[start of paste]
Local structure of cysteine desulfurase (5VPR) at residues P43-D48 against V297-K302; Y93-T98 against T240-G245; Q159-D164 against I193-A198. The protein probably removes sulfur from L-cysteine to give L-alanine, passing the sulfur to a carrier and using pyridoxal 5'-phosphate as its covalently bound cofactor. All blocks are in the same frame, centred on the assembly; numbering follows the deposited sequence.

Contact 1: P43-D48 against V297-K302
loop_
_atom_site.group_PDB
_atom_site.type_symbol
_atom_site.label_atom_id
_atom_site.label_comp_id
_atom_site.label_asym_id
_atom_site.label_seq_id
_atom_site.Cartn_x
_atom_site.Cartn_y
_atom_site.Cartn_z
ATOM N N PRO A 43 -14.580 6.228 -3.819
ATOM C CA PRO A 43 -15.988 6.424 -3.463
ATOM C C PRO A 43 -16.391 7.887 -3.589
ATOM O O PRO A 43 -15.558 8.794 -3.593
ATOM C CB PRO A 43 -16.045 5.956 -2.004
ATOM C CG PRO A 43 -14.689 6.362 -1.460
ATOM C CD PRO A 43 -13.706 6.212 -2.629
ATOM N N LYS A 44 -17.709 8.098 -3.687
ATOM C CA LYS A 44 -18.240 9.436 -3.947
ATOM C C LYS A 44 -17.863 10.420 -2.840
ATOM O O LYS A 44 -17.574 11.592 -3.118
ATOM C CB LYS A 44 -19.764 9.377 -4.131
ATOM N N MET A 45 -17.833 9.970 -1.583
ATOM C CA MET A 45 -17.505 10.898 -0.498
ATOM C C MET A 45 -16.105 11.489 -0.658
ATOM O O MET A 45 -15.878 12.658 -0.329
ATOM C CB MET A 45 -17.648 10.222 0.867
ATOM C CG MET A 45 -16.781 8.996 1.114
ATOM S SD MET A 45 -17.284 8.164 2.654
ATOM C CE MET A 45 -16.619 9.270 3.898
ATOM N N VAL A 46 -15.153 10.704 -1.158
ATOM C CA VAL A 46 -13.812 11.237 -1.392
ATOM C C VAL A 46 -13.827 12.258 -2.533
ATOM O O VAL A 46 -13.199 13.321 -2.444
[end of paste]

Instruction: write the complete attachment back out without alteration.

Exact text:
Local structure of cysteine desulfurase (5VPR) at residues P43-D48 against V297-K302; Y93-T98 against T240-G245; Q159-D164 against I193-A198. The protein probably removes sulfur from L-cysteine to give L-alanine, passing the sulfur to a carrier and using pyridoxal 5'-phosphate as its covalently bound cofactor. All blocks are in the same frame, centred on the assembly; numbering follows the deposited sequence.

Contact 1: P43-D48 against V297-K302
loop_
_atom_site.group_PDB
_atom_site.type_symbol
_atom_site.label_atom_id
_atom_site.label_comp_id
_atom_site.label_asym_id
_atom_site.label_seq_id
_atom_site.Cartn_x
_atom_site.Cartn_y
_atom_site.Cartn_z
ATOM N N PRO A 43 -14.580 6.228 -3.819
ATOM C CA PRO A 43 -15.988 6.424 -3.463
ATOM C C PRO A 43 -16.391 7.887 -3.589
ATOM O O PRO A 43 -15.558 8.794 -3.593
ATOM C CB PRO A 43 -16.045 5.956 -2.004
ATOM C CG PRO A 43 -14.689 6.362 -1.460
ATOM C CD PRO A 43 -13.706 6.212 -2.629
ATOM N N LYS A 44 -17.709 8.098 -3.687
ATOM C CA LYS A 44 -18.240 9.436 -3.947
ATOM C C LYS A 44 -17.863 10.420 -2.840
ATOM O O LYS A 44 -17.574 11.592 -3.118
ATOM C CB LYS A 44 -19.764 9.377 -4.131
ATOM N N MET A 45 -17.833 9.970 -1.583
ATOM C CA MET A 45 -17.505 10.898 -0.498
ATOM C C MET A 45 -16.105 11.489 -0.658
ATOM O O MET A 45 -15.878 12.658 -0.329
ATOM C CB MET A 45 -17.648 10.222 0.867
ATOM C CG MET A 45 -16.781 8.996 1.114
ATOM S SD MET A 45 -17.284 8.164 2.654
ATOM C CE MET A 45 -16.619 9.270 3.898
ATOM N N VAL A 46 -15.153 10.704 -1.158
ATOM C CA VAL A 46 -13.812 11.237 -1.392
ATOM C C VAL A 46 -13.827 12.258 -2.533
ATOM O O VAL A 46 -13.199 13.321 -2.444